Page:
Promising route found for emerging perovskite optoelectronic devices


Following new research by Southern University of Science and Technology (SUSTech), the growth of all-inorganic metal halide perovskite single crystals on carrier transport layers could dramatically improve opportunities for emerging perovskite optoelectronic devices.

On April 22, Associate Professor Kai Wang (Electrical and Electronic Engineering) led his research group to publish a vital paper in the high-impact academic journal Advanced Science (IF = 15.804). Their paper was titled, “In Situ Growth of All-Inorganic Perovskite Single Crystal Arrays on Electron Transport Layer.”

Their paper focused on the essential problem of heterogeneous in-situ integration of the inorganic carrier transport layer and the all-inorganic metal halide perovskite single crystal in emerging optoelectronic devices.

Metal halide perovskites feature high deficit tolerance, adjustable energy bands, exciton binding energies, high quantum efficiency, and low cost of preparation. They are used in many different commercial applications and have been widely considered as encouraging optoelectronic materials.

Current research indicates that all-inorganic perovskite single crystals are usually grown on non-carrier transport material substrates or just in solution. They need to be further peeled off and transferred to the carrier transport layers, resulting in them sandwiched between transport layers in optoelectronic devices. It results in a highly complex preparation while also damaging the perovskite crystal layer. The deterioration of the interface between the perovskite active layer and the transport layer reduces the effectiveness of the carrier transport.

Therefore, growing the perovskite single crystals directly on the transport layer would solve most of the problems, but it is a challenging proposition to achieve.

The researchers prepared a cesium-lead-bromine (CsPbBr3) perovskite single-crystal array on an electron transport layer of cubic zinc oxide (c-ZnO) nanocrystals. The formation of the perovskite seed crystal layer on the surface of c-ZnO results in more stacked layers that continue to grow, achieving the in-situ growth of cubic CsPbBr3 perovskite single crystals on c-ZnO. The lattice that is formed provides a basis for expanding the choice of substrates (Figure 1 and 2)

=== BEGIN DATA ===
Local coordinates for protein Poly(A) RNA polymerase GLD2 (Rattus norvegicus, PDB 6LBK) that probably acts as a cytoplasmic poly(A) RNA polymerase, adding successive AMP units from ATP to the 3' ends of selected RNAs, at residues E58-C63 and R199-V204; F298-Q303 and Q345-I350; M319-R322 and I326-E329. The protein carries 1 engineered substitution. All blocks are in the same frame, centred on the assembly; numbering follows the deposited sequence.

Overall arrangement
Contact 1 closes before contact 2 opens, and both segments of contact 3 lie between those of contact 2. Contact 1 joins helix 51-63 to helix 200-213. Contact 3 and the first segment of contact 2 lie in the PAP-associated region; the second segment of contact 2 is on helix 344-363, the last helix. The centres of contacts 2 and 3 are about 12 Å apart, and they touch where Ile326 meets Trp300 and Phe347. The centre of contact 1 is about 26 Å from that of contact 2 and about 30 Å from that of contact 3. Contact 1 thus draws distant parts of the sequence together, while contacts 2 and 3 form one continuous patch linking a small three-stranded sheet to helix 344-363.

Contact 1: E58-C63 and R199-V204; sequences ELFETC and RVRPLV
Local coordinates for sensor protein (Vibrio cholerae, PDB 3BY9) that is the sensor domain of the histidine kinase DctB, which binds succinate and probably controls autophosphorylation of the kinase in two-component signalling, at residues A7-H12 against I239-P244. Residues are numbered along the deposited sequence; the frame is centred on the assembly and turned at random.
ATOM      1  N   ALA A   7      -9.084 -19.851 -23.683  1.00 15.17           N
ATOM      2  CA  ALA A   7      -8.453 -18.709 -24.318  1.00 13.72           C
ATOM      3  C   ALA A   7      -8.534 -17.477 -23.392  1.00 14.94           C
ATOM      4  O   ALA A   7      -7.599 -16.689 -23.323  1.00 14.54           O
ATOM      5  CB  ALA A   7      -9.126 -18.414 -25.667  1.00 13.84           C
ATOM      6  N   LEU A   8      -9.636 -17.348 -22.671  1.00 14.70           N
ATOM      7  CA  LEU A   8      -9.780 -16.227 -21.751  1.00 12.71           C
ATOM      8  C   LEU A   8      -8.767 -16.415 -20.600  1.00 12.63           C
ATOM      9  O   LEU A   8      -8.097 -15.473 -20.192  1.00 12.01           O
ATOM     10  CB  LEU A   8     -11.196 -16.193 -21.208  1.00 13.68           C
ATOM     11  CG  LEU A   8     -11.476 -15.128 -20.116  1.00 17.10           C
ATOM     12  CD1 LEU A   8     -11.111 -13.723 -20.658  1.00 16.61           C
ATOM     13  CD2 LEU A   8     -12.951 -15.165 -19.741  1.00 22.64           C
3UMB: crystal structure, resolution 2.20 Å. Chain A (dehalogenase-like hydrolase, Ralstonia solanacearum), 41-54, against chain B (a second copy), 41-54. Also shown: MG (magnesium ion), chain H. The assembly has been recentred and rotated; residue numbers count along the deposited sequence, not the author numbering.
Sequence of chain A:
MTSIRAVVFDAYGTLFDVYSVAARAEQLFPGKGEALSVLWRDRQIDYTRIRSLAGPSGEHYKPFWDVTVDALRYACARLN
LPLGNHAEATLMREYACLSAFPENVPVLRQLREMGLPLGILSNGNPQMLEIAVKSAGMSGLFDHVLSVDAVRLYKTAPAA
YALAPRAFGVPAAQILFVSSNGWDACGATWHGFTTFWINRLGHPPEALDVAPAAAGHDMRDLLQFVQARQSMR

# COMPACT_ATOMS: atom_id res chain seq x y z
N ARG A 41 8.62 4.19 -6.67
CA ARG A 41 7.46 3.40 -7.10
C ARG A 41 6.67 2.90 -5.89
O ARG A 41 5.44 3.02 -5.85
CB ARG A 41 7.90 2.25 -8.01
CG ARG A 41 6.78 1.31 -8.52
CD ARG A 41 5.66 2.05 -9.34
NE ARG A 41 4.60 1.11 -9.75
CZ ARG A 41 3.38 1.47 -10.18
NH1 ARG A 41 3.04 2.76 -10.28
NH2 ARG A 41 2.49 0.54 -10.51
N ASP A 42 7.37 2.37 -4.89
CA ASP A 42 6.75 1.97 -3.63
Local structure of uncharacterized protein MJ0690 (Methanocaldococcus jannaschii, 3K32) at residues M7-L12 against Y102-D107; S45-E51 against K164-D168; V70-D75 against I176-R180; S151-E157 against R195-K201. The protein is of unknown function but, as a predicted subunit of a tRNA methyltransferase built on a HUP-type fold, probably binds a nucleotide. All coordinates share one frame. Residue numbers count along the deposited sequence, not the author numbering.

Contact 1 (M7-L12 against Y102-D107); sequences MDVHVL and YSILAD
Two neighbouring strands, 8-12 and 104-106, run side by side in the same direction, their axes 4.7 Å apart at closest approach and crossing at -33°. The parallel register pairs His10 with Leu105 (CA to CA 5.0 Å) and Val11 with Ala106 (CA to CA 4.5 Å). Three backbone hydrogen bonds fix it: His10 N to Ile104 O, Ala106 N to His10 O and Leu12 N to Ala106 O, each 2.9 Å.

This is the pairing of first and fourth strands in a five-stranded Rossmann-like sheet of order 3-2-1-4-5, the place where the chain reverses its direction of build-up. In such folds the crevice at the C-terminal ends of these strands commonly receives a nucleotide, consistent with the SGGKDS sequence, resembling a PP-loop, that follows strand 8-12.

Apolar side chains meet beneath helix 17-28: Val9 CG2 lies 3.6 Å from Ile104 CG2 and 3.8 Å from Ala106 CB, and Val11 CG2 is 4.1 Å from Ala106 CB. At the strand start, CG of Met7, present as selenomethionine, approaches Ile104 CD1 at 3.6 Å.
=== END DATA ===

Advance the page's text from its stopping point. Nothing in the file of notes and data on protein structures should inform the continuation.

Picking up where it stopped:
Figure 1. (a) SEM cross-sectional view of CsPbBr3 single crystal/c-ZnO interface; (b) AFM image of CsPbBr3 single crystal; (c) HRTEM image of CsPbBr3 single crystal/c-ZnO interface; (d) HRTEM image of CsPbBr3 single crystal; (e) HRTEM image of c-ZnO; (f) SAED image of CsPbBr3 single crystal; (g) FFT image of c-ZnO

Figure 2. Schematic diagram of the heterogeneous in-situ growth mechanism of CsPbBr3 single crystal on c-ZnO.

In their analysis of the single crystals against perovskite nanocrystals, the researchers found that the array of single crystals provided strong scattered bright spots along the (100) scattering ring from the individual single crystal (Figure 3) while having a narrower energy state distribution. It resulted in a higher exciton diffusion rate and, therefore, better performance.

Figure 3. (a, b) Grazing-incidence wide-angle X-ray diffraction (GIWAXS) of CsPbBr3 nanocrystals and CsPbBr3 single crystal arrays; (c) (100) crystal plane orientation integration diagram; (d, e) Grazing-incidence small-angle X-ray diffraction (GISAXS) of CsPbBr3 nanocrystals and CsPbBr3 single crystal array; (f) Corresponding to the horizontal cut of the Yoneda peak position as indicated in (d) and (e) (structural analysis).

The results of this research confirm the possibility of in-situ growth of high-quality perovskite single crystals on the inorganic transport layer. Their integration forwards a significant step for the realization of better integration of perovskite single crystals and more other inorganic carrier transport layers and offers significant potential for the preparation of efficient and stable novel optoelectronic devices.

Research Assistant Xiaobing Tang and visiting student Wei Chen were the co-first authors of the paper. The co-correspondent authors of the paper were Associate Professor Kai Wang and Research Assistant Professor Dan Wu. Co-authors included Chair Professor Xiao Wei Sun (Electrical and Electronic Engineering), Professor Rui Chen (Electrical and Electronic Engineering), Associate Professor Mingyuan Huang (Physics), and Professor Peter Müller-Buschbaum (Technical University of Munich).

The authors received financial support from the National Natural Science Foundation of China, the National Key Research and Development Program, the Natural Science Foundation of Guangdong Province, the Guangdong University Key Laboratory for Advanced Quantum Dot Displays and Lighting, the High-Level University Fund of Guangdong Province, the Innovation Project of the Department of Education of Guangdong Province, the Shenzhen Peacock Team Prect, the Shenzhen Innovation Project, the Shenzhen Key Laboratory for Advanced Quantum Dot Displays and Lights, the Chinese Scholarship Council, and the German Research Foundation under Germany’s Excellence Strategy.

Link to the paper:



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